Why you should still care about blockchain
Over the course of the past decade, the world has witnessed the rise and many falls of Bitcoin. The promise of cryptocurrency and the initial wave of Initial Coin Offerings (ICOs) led many to tout the underlying blockchain technology as “revolutionary”—the next major disruptor of the global financial system. Following declining values in most cryptocurrencies, however, many have begun to question their assumptions. Some have gone so far as to say that blockchain is no longer revolutionary, but in fact boring. So how important is blockchain to the future of the digital economy?
The fact that even conservative institutions like banks, exchanges, and other financial intermediaries have been exploring the power of blockchain is significant—an indication that the technology indeed has potential to disrupt the financial services industry. “If it turns out that we don’t need to rely on banks as a trusted intermediary anymore—if we could do transactions in a peer-to-peer network where we all have our personal ledgers that we reconcile—in theory, we could imagine that the cost of trusted intermediaries could go down,” says HBS Professor Ramana Nanda. But in practice, Nanda warns, “you don’t get something for nothing.” Any platform able to securely perform such a task—able to prevent double-spending and other fraudulent activity—must be computationally intensive. That’s one of the reasons that bitcoin mining requires massive energy expenditures, says Nanda, and why, in his view, “it is not very practical to use as a mode of payment for small transactions.”
Yet, Bitcoin is still an interesting use-case. Says Nanda, “For ten years, people have been trying to hack Bitcoin, but the network appears to be pretty robust. Centralized exchanges that sit on top of the Bitcoin network have been hacked, but the network itself has been resistant to attack.” Thus in some sense, he says, it can be thought of as a proof of concept—as a technology stepping stone that will inspire others to engage and build new applications based on what has been learned.
We are beginning to see some of these new use-cases in recent years. In 2017, IBM introduced the Hyperledger fabric to share information between and within companies using the same principles as blockchain. It is now being used by Walmart, Maersk, and others as a private, internal blockchain. However, Hyperledger overcomes the challenges of cost and scalability by using what they call a permissioned blockchain that only allows trusted counterparties to join the network, leading some to question if it is truly an example of blockchain, or just a distributed database. To an extent, Nanda agrees, explaining that “the more centralized the process of the consensus protocol, the less revolutionary the technology.” Yet in some ways, he says, this debate is missing the point.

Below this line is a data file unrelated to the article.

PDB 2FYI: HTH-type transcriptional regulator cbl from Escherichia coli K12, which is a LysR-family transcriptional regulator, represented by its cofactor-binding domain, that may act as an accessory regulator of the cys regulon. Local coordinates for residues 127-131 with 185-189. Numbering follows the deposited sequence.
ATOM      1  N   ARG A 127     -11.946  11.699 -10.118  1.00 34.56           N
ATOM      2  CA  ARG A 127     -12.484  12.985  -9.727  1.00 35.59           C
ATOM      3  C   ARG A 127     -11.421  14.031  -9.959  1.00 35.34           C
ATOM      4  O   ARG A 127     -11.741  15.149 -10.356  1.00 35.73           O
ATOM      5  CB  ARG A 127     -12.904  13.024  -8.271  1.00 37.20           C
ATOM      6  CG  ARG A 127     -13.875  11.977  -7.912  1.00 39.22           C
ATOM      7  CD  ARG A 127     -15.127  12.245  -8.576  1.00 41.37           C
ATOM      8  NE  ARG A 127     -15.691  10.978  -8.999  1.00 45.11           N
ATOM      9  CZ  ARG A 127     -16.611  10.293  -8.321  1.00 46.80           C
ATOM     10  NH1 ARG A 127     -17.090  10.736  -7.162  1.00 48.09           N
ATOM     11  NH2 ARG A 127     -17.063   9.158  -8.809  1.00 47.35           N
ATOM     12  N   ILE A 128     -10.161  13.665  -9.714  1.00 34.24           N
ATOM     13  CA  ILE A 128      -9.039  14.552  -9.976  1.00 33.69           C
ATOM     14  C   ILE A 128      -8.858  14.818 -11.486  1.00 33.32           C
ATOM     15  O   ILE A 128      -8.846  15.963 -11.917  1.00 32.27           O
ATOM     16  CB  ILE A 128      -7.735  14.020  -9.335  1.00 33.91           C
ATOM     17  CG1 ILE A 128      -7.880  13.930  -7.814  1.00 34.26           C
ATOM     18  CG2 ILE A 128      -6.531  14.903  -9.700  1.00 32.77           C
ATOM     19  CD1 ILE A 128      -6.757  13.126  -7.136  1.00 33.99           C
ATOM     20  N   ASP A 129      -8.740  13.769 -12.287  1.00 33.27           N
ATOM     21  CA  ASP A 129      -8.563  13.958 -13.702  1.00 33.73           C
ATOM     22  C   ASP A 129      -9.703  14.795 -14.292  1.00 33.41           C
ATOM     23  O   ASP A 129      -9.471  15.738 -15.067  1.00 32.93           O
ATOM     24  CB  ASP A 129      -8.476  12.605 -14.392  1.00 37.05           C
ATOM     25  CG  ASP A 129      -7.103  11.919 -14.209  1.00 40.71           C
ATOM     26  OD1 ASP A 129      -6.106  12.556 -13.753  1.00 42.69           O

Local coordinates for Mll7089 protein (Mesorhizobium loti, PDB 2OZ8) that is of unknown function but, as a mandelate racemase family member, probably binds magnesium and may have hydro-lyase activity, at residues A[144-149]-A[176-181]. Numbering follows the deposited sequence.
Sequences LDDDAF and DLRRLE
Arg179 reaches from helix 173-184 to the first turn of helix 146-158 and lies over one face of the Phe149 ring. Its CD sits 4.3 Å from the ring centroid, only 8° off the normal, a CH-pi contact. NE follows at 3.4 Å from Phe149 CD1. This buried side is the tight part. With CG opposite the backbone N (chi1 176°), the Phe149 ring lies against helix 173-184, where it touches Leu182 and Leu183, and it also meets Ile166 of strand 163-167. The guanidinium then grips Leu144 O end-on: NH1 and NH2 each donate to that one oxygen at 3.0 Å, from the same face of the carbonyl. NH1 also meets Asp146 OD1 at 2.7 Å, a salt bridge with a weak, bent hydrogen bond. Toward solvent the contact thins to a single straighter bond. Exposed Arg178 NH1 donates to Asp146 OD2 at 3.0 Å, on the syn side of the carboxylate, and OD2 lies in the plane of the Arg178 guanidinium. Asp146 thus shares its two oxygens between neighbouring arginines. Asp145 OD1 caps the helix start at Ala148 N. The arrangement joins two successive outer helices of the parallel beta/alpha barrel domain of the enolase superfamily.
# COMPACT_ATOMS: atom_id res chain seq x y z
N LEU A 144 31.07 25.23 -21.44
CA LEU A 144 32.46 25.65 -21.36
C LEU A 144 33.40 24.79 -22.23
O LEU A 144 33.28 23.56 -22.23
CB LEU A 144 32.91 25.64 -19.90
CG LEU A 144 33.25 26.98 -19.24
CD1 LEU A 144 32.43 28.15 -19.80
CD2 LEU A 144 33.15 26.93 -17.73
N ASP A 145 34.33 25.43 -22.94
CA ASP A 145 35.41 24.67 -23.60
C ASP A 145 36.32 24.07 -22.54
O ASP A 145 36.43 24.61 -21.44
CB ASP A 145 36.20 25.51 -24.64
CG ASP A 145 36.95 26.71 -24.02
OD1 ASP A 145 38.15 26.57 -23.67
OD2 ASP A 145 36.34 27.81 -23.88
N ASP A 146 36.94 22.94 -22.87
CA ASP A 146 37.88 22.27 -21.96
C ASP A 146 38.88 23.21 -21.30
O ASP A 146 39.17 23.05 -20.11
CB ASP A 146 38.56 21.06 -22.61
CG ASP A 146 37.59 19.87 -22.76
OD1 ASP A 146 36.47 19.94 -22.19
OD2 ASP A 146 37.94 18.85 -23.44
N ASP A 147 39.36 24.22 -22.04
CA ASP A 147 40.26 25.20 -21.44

Nanda draws an apt comparison to the early days of the Internet. “The Internet was meant to be a decentralized network, but now you have large tech companies that act as gateways, providing value but also centralizing information and content that they monetize.” Does this undermine its value or utility? Not necessarily. As Nanda says, “people are always willing to pay intermediaries—for convenience, for service, for value-add.” This time isn’t any different. Whether you pay to use the IBM Hyperledger or open an account with Coinbase, “you’re relying on a centralized organization sitting on top of blockchain technology.”
Nanda recommends adopting a longer-term perspective when evaluating the potential of this technology. Think of it as a “version 1.0,” he says. “Blockchain is a fundamental technology. It is a revolutionary technology. I think we are in the very-very early stages of it.” Just as with the development of computers and the Internet, “there has been an incredible amount of talent flowing into this sector from across the world, and decentralized protocols continue to capture substantial developer and entrepreneurial attention. Usually, when really smart people are working hard on something that they believe has a lot of promise, it evolves into something useful.” Nanda notes that product market fit with the mass consumer and enterprise clients will take time. “Today the use-cases are sort of there, but not really. But if some of these costs fall, and if scalability and usability goes up,” he says, “then one can see these inflection points where all of the sudden there are so many new possibilities, and that’s when I see this really taking off in a mainstream fashion.”
Rachael is a research associate for the Creating Emerging Marketing Project at Harvard Business School.
Ramana is the Sarofim-Rock Professor of Business Administration at Harvard Business School, where he teaches Entrepreneurial Finance in the MBA program and in executive education offerings.
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